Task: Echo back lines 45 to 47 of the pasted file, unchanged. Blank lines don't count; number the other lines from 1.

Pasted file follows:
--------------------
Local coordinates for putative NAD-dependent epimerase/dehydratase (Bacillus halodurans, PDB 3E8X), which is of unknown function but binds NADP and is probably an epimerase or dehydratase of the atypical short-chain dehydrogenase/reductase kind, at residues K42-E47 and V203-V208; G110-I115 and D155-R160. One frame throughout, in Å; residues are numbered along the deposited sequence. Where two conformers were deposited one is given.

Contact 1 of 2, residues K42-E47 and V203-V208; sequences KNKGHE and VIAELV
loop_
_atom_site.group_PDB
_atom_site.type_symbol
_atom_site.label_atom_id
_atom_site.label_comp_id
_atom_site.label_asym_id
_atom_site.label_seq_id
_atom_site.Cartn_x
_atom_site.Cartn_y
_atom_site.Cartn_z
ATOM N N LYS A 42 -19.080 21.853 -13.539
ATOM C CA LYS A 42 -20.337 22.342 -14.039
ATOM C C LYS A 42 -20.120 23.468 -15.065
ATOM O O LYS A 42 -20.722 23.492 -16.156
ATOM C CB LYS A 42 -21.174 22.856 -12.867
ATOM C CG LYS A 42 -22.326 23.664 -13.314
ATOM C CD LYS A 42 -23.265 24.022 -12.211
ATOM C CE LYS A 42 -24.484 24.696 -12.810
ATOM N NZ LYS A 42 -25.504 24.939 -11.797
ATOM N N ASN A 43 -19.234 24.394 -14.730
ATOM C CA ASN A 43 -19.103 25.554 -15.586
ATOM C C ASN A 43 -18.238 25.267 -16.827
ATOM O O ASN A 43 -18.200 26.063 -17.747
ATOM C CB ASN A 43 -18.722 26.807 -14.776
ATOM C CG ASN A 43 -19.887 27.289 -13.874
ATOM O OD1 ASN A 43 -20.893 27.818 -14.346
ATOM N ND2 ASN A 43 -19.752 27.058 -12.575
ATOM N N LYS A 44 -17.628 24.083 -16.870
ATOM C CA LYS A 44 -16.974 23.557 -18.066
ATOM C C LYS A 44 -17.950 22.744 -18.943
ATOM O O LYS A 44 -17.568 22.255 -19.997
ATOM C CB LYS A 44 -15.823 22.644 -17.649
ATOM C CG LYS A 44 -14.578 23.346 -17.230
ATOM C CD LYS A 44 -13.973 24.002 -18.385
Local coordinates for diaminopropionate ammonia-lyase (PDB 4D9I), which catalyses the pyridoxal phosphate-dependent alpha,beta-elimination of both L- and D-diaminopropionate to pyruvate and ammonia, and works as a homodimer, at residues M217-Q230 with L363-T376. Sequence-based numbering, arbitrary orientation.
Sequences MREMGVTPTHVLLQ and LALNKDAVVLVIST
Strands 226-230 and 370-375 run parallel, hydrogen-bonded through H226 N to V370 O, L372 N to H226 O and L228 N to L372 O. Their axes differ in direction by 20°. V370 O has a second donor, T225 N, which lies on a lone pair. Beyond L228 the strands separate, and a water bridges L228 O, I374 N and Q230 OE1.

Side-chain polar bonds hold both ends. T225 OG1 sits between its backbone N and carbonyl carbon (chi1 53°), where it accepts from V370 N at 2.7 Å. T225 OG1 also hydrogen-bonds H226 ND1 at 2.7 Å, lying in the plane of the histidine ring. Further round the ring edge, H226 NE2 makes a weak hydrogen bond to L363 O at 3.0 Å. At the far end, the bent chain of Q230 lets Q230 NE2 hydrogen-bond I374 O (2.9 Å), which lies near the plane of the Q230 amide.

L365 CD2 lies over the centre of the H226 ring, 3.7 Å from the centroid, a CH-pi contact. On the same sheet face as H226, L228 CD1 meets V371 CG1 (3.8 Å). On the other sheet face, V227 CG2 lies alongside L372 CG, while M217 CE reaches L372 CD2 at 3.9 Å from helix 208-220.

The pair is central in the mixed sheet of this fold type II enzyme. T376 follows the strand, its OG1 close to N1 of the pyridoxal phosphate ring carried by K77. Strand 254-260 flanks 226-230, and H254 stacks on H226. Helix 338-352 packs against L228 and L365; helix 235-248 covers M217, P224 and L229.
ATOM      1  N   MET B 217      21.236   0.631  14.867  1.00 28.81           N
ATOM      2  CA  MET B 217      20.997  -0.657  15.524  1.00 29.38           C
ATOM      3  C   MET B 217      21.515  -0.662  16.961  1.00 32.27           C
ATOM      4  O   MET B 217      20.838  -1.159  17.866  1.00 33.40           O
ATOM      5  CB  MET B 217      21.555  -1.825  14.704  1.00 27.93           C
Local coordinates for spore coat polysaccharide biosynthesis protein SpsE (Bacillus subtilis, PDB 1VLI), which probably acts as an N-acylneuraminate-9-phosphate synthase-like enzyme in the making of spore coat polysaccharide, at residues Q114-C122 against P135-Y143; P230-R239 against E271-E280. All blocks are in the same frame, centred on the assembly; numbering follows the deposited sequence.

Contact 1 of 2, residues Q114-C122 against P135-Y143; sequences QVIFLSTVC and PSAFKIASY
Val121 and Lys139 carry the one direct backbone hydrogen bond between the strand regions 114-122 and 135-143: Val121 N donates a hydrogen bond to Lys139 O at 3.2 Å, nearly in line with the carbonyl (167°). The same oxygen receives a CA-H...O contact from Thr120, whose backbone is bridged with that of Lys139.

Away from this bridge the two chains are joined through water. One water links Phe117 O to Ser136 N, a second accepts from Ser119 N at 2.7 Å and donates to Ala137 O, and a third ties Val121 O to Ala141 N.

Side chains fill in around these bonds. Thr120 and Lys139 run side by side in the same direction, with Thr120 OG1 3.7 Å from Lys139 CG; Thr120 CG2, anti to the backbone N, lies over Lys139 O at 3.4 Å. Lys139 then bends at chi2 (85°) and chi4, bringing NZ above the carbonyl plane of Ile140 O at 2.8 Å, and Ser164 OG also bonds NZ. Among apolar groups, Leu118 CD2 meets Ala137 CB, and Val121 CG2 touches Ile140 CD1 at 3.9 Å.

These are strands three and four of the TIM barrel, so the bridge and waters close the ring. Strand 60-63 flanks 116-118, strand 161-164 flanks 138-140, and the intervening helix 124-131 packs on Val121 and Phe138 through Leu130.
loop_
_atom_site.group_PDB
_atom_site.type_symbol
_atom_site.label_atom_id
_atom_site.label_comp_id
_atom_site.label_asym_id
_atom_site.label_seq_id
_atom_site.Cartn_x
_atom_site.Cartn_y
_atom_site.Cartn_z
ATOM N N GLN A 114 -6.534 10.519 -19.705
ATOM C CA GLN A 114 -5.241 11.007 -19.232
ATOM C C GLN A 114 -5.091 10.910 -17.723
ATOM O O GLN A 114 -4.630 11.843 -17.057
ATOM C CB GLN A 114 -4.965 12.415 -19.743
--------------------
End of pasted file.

ATOM      3  C   MET B 217      21.515  -0.662  16.961  1.00 32.27           C
ATOM      4  O   MET B 217      20.838  -1.159  17.866  1.00 33.40           O
ATOM      5  CB  MET B 217      21.555  -1.825  14.704  1.00 27.93           C